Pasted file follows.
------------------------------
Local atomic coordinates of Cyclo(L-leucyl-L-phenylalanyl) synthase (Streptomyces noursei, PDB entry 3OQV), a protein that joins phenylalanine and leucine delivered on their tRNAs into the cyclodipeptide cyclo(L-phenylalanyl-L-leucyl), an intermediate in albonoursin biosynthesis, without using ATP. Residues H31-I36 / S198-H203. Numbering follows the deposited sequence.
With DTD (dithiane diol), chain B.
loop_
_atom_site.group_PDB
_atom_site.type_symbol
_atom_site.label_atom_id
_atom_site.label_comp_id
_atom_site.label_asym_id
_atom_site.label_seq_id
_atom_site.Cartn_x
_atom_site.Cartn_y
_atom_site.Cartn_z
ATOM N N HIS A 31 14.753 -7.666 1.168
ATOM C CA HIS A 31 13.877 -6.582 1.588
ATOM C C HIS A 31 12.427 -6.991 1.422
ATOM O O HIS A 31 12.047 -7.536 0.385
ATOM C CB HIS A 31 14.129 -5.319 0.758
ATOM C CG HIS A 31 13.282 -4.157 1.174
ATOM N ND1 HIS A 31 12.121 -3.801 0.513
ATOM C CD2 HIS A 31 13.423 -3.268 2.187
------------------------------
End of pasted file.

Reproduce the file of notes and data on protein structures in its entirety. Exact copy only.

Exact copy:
Local atomic coordinates of Cyclo(L-leucyl-L-phenylalanyl) synthase (Streptomyces noursei, PDB entry 3OQV), a protein that joins phenylalanine and leucine delivered on their tRNAs into the cyclodipeptide cyclo(L-phenylalanyl-L-leucyl), an intermediate in albonoursin biosynthesis, without using ATP. Residues H31-I36 / S198-H203. Numbering follows the deposited sequence.
With DTD (dithiane diol), chain B.
loop_
_atom_site.group_PDB
_atom_site.type_symbol
_atom_site.label_atom_id
_atom_site.label_comp_id
_atom_site.label_asym_id
_atom_site.label_seq_id
_atom_site.Cartn_x
_atom_site.Cartn_y
_atom_site.Cartn_z
ATOM N N HIS A 31 14.753 -7.666 1.168
ATOM C CA HIS A 31 13.877 -6.582 1.588
ATOM C C HIS A 31 12.427 -6.991 1.422
ATOM O O HIS A 31 12.047 -7.536 0.385
ATOM C CB HIS A 31 14.129 -5.319 0.758
ATOM C CG HIS A 31 13.282 -4.157 1.174
ATOM N ND1 HIS A 31 12.121 -3.801 0.513
ATOM C CD2 HIS A 31 13.423 -3.268 2.187